Newsroom Exchange Gives Brazilian and U.S. Journalists a Crash Course in Shared Challenges, Political Melodrama
BRASÍLIA — Protesters gathered outside the National Congress as I made my way inside to visit the lower chamber. Hours later, the demonstrators, angry over a pension reform plan, would be met with pepper spray as they tried to enter the chamber.
One of the journalists I met told me current affairs had become so engaging in Brazil that soap-opera fans were tuning into the news because it reminded them of their telenovelas.
So it was an incredible time to visit newsrooms and meet with journalists as they wrestled with questions like these: Is it a good idea to publish messages between a hacker and Brazil’s first lady?
Just last spring, I knew little about Brazil’s politics or journalism.
That’s when ICFJ sent a Brazilian journalist to spend three weeks at my workplace, The Texas Tribune, a nonprofit news organization that covers Texas government and politics.
Days after the journalist, Juan Torres, arrived in Austin, Brazil’s president — Dilma Rousseff, the first woman to hold that office — was suspended.
Over Texas barbecue, pickup soccer and newsroom gatherings, Juan gave my colleagues and me a crash course in politics and journalism in Brazil. We also learned about Juan’s coastal hometown of Salvador, Brazil’s first capital and a hub of Afro-Brazilian culture. Juan, the innovation editor at Correio newspaper, told us about his work to create a digital strategy for his organization.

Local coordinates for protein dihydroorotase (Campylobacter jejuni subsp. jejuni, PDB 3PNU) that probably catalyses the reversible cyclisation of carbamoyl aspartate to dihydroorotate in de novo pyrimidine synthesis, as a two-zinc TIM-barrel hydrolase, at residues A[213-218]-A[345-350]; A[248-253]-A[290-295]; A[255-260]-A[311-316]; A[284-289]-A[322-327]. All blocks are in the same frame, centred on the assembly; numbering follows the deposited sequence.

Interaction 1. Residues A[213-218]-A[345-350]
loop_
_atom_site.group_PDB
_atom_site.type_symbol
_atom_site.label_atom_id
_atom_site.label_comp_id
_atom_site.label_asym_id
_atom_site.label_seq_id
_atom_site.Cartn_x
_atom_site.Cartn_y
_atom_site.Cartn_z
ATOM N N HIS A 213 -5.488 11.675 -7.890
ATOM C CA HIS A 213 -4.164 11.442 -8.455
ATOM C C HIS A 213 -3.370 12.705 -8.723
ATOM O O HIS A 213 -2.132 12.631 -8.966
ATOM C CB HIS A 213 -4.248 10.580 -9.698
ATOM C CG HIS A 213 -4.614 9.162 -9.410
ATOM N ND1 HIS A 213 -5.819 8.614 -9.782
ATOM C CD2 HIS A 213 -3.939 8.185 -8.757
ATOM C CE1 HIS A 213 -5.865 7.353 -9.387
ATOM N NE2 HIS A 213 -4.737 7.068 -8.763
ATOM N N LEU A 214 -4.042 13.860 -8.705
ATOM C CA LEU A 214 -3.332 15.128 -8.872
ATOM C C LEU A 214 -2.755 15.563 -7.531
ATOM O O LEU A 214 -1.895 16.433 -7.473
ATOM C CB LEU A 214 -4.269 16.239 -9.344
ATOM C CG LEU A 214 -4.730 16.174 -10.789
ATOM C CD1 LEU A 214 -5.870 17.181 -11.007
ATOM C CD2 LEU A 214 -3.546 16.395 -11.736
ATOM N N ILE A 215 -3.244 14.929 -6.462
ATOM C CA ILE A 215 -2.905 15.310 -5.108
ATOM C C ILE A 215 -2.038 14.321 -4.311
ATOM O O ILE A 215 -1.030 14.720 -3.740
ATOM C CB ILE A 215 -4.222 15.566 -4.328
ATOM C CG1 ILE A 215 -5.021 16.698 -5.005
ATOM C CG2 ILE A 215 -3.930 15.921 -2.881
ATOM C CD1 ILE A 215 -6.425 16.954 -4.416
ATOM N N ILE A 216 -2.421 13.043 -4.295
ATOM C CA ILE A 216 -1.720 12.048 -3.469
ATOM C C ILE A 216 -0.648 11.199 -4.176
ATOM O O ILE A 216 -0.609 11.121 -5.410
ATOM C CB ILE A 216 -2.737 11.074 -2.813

Then it was onto Brasília, Rio de Janeiro and São Paulo with my incredible host, Guilherme Alpendre of Abraji, the Brazilian Association For Investigative Journalism. We visited a fact-checking operation, a huge media organization, several major newspapers, and startups focused on the country’s judicial system and the Amazon. We toured favelas with community journalists who tell stories about impoverished neighborhoods. We also took in a soccer game.
Over many cups of coffee, I talked with innovative journalists who are navigating the same challenges as my colleagues at The Texas Tribune: how to use data to tell compelling stories online, how to engage with audiences, how to get our hands on information that should be public, how to pay for the journalism we do.
I hated to leave Brazil, because I wanted to spend more time with the journalists I met, and to see up close the next stages in the country’s political saga.
But other soap operas awaited me at home in Texas.